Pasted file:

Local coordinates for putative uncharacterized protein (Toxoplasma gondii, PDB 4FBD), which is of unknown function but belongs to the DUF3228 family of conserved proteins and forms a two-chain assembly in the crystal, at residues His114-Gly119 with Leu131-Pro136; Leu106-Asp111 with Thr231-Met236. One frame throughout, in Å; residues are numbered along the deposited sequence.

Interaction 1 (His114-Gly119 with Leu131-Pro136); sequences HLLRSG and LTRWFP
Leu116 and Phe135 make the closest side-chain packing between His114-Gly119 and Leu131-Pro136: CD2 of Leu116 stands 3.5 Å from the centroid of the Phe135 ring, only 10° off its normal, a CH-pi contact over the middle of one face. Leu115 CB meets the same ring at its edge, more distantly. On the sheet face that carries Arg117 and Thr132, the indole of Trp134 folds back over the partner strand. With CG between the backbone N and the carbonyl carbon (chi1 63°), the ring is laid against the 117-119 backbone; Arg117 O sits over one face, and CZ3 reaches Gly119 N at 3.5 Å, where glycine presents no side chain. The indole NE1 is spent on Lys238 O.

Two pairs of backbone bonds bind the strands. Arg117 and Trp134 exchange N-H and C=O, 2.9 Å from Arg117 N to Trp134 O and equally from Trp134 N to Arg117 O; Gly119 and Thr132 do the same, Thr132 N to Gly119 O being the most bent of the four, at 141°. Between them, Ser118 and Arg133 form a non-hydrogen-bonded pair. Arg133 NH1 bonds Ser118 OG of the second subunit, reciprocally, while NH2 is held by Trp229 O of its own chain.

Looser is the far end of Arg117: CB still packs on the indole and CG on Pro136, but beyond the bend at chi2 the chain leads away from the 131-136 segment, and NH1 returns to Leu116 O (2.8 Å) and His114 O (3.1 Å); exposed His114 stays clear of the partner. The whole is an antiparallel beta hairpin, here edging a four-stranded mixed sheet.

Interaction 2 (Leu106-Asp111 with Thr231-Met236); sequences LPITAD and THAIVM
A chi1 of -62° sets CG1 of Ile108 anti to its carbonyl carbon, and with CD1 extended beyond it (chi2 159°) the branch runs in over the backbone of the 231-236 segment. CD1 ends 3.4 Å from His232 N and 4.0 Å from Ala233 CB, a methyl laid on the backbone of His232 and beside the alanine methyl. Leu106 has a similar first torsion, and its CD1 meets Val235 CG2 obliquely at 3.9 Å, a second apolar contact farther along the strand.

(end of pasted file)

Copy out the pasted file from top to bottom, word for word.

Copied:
Local coordinates for putative uncharacterized protein (Toxoplasma gondii, PDB 4FBD), which is of unknown function but belongs to the DUF3228 family of conserved proteins and forms a two-chain assembly in the crystal, at residues His114-Gly119 with Leu131-Pro136; Leu106-Asp111 with Thr231-Met236. One frame throughout, in Å; residues are numbered along the deposited sequence.

Interaction 1 (His114-Gly119 with Leu131-Pro136); sequences HLLRSG and LTRWFP
Leu116 and Phe135 make the closest side-chain packing between His114-Gly119 and Leu131-Pro136: CD2 of Leu116 stands 3.5 Å from the centroid of the Phe135 ring, only 10° off its normal, a CH-pi contact over the middle of one face. Leu115 CB meets the same ring at its edge, more distantly. On the sheet face that carries Arg117 and Thr132, the indole of Trp134 folds back over the partner strand. With CG between the backbone N and the carbonyl carbon (chi1 63°), the ring is laid against the 117-119 backbone; Arg117 O sits over one face, and CZ3 reaches Gly119 N at 3.5 Å, where glycine presents no side chain. The indole NE1 is spent on Lys238 O.

Two pairs of backbone bonds bind the strands. Arg117 and Trp134 exchange N-H and C=O, 2.9 Å from Arg117 N to Trp134 O and equally from Trp134 N to Arg117 O; Gly119 and Thr132 do the same, Thr132 N to Gly119 O being the most bent of the four, at 141°. Between them, Ser118 and Arg133 form a non-hydrogen-bonded pair. Arg133 NH1 bonds Ser118 OG of the second subunit, reciprocally, while NH2 is held by Trp229 O of its own chain.

Looser is the far end of Arg117: CB still packs on the indole and CG on Pro136, but beyond the bend at chi2 the chain leads away from the 131-136 segment, and NH1 returns to Leu116 O (2.8 Å) and His114 O (3.1 Å); exposed His114 stays clear of the partner. The whole is an antiparallel beta hairpin, here edging a four-stranded mixed sheet.

Interaction 2 (Leu106-Asp111 with Thr231-Met236); sequences LPITAD and THAIVM
A chi1 of -62° sets CG1 of Ile108 anti to its carbonyl carbon, and with CD1 extended beyond it (chi2 159°) the branch runs in over the backbone of the 231-236 segment. CD1 ends 3.4 Å from His232 N and 4.0 Å from Ala233 CB, a methyl laid on the backbone of His232 and beside the alanine methyl. Leu106 has a similar first torsion, and its CD1 meets Val235 CG2 obliquely at 3.9 Å, a second apolar contact farther along the strand.